Adelaide Springett was ashamed of her tattered boots and so took them off for her photograph, taken in 1901. The children who were photographed at the end of the Victorian and in the Edwardian eras…
Only hours after being awarded the French Légion d’honneur, British Lieutenant Reginald Warneford was killed in an aeroplane crash on the 17th of June, 1915. A 1919 painting depicting the moment th…
In 1905 Kate Sheppard, New Zealand’s most famous suffragette, died on the 13th of July, 1934. Born to Scottish parents in England in 1847, Sheppard moved to New Zealand in 1869. She became a …
These photographs of Dublin were taken on the 11th of May, 1916. They show ruins in Dublin after the Easter Rising of 24-29 April. The Easter Rising was a rebellion against British rule in Ireland.…
Source: On this day: Dublin in ruins
On the 13th of March, 1901, the new King Edward VII of Great Britain appeared in a caricature on the cover of Puck magazine. Edward had been king for less than two months, following the death of his mother, Queen Victoria, in January.
Source: On this day… | In Times Gone By…
The RMS Lusitania arrives in New York on the 13th of September, 1907.
At 9:05am on the 13th of September, 1907, the RMS Lusitania completed her maiden voyage from England.
The voyage from Liverpool, England via Ireland on what was then the world’s largest ocean liner had taken five days (and fifty-something minutes) to complete.
Promotional material for the ship’s first class dining room, alongside a photograph of the same scene.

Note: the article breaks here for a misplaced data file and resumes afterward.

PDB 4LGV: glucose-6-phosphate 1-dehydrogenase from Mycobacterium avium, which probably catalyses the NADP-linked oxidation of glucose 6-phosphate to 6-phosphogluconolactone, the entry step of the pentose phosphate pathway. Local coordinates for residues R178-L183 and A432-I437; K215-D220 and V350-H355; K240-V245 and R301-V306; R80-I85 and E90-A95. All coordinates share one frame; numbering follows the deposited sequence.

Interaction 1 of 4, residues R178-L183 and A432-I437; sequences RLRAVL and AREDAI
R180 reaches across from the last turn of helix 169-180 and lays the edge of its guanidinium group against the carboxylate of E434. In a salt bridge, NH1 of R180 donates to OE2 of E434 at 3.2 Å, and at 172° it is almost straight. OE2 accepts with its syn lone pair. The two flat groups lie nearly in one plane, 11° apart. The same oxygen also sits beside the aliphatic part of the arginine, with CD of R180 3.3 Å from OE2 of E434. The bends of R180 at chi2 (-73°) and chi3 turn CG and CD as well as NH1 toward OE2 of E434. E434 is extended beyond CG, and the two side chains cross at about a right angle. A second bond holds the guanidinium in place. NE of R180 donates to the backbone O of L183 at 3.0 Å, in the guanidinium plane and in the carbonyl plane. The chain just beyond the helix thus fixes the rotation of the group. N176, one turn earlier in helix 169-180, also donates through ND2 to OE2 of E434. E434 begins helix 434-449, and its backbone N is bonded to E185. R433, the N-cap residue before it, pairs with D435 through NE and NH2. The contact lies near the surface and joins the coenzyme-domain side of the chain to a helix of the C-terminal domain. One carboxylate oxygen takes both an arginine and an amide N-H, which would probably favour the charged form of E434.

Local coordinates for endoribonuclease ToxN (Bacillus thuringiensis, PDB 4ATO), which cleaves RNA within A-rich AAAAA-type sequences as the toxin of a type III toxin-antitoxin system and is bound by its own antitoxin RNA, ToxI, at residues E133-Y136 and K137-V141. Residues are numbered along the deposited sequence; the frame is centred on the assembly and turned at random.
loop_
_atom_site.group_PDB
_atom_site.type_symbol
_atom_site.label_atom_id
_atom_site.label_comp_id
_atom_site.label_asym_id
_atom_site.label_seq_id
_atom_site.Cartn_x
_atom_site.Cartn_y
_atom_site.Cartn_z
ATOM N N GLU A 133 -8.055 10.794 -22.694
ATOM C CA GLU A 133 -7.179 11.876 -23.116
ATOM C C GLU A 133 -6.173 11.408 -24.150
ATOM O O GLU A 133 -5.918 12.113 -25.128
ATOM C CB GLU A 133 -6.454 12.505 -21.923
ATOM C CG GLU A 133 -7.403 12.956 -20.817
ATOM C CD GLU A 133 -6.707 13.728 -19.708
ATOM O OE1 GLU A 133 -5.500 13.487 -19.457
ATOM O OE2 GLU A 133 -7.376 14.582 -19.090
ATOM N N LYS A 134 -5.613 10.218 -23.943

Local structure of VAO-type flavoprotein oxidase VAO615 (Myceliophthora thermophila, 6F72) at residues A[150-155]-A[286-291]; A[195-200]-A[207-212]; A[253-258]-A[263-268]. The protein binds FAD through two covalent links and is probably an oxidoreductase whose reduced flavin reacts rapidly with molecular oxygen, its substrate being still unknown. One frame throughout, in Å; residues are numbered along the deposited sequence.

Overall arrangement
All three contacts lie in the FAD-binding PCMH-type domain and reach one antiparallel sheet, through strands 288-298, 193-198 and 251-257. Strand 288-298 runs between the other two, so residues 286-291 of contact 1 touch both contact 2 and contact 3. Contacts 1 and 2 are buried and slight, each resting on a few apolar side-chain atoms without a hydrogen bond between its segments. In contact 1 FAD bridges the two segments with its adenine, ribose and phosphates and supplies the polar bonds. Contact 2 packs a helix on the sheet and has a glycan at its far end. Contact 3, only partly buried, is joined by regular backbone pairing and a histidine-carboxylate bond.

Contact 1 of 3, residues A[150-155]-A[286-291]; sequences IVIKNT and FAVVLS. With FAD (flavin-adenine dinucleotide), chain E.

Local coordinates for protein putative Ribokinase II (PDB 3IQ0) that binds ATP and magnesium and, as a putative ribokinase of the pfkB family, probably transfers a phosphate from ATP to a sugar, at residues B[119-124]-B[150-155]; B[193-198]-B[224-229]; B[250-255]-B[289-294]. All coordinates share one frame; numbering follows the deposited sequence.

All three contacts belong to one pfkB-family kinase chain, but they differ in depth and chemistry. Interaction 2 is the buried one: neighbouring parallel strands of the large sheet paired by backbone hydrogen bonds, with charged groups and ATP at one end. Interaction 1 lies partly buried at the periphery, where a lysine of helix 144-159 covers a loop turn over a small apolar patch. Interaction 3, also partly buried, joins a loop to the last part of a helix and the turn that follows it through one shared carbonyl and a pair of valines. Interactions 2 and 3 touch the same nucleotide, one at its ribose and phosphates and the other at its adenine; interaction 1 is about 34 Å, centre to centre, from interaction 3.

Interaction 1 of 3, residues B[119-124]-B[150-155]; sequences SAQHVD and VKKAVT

The Lusitania stayed in New York for a week before departing again for England. During that time she was made available for tours.
New York, September 1907.
The ocean liner’s career would end when she was sunk by a German U-boat in the First World War, killing 1198 of the 1959 people on board.
Black Tom pier photographed on the 31st of July, 1916, a day and a half after the explosion.
On the 30th of July, 1916, German agents blew up a pier in New Jersey, USA in an attempt to sabotage American-made munitions intended for World War One.
The worst of the explosions took place at 2:08am, by which point some guards had fled at the sight of fire, knowing what was to come.
The explosion was so great some of the fragments became lodged in the Statue of Liberty, and a clock was stopped over a mile away. The time was frozen at 2:12am.
It is estimated that seven people were killed. Hundreds were injured, and the explosion was felt as far away as Philadelphia and Maryland.
It was later revealed that a Slovak immigrant, who had earlier served in the US Army, was responsible for the explosions, and…
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On the 22nd of January, 1901, Queen Victoria of the United Kingdom of Great Britain and Ireland died at the age of eighty-one.
A woman who inherited the throne at eighteen, she reigned for sixty-three years and seven months and was Britain’s longest-serving monarch, as well as the world’s longest-serving female monarch.
Queen Victoria receiving the news of her accession to the throne, 20 June 1837.
She was buried in a white dress and her wedding veil, as she had left instructions for her funeral to be white. Her death marked the end of the Victorian era and the beginning of the Edwardian Era.